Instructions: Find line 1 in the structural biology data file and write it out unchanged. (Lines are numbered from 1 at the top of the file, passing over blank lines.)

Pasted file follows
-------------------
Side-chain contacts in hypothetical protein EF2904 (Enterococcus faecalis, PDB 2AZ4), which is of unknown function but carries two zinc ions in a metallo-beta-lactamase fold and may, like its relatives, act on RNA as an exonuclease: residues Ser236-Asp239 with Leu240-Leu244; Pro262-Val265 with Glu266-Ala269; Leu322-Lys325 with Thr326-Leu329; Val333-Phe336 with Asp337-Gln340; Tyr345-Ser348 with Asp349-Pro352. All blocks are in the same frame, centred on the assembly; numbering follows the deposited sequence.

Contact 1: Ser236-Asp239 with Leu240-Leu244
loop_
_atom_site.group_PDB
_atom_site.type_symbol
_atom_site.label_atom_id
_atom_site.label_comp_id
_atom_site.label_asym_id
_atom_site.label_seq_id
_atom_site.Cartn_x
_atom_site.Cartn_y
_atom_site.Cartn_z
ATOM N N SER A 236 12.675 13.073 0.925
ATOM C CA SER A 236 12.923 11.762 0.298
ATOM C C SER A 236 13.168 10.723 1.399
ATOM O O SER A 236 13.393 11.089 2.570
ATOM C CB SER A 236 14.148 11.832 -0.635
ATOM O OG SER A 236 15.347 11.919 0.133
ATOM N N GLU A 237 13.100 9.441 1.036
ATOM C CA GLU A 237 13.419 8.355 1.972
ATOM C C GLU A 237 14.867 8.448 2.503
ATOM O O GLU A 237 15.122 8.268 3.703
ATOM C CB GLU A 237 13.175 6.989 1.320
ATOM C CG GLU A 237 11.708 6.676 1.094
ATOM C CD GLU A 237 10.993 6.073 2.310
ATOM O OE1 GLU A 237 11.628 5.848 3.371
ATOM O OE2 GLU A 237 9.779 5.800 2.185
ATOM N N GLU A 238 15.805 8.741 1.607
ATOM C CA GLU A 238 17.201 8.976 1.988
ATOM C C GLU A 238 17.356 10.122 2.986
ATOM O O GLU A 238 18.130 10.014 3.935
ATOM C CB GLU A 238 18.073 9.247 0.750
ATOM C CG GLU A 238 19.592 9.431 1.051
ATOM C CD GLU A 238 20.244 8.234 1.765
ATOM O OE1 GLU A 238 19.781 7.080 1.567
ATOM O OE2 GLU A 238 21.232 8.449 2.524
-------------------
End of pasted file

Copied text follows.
Side-chain contacts in hypothetical protein EF2904 (Enterococcus faecalis, PDB 2AZ4), which is of unknown function but carries two zinc ions in a metallo-beta-lactamase fold and may, like its relatives, act on RNA as an exonuclease: residues Ser236-Asp239 with Leu240-Leu244; Pro262-Val265 with Glu266-Ala269; Leu322-Lys325 with Thr326-Leu329; Val333-Phe336 with Asp337-Gln340; Tyr345-Ser348 with Asp349-Pro352. All blocks are in the same frame, centred on the assembly; numbering follows the deposited sequence.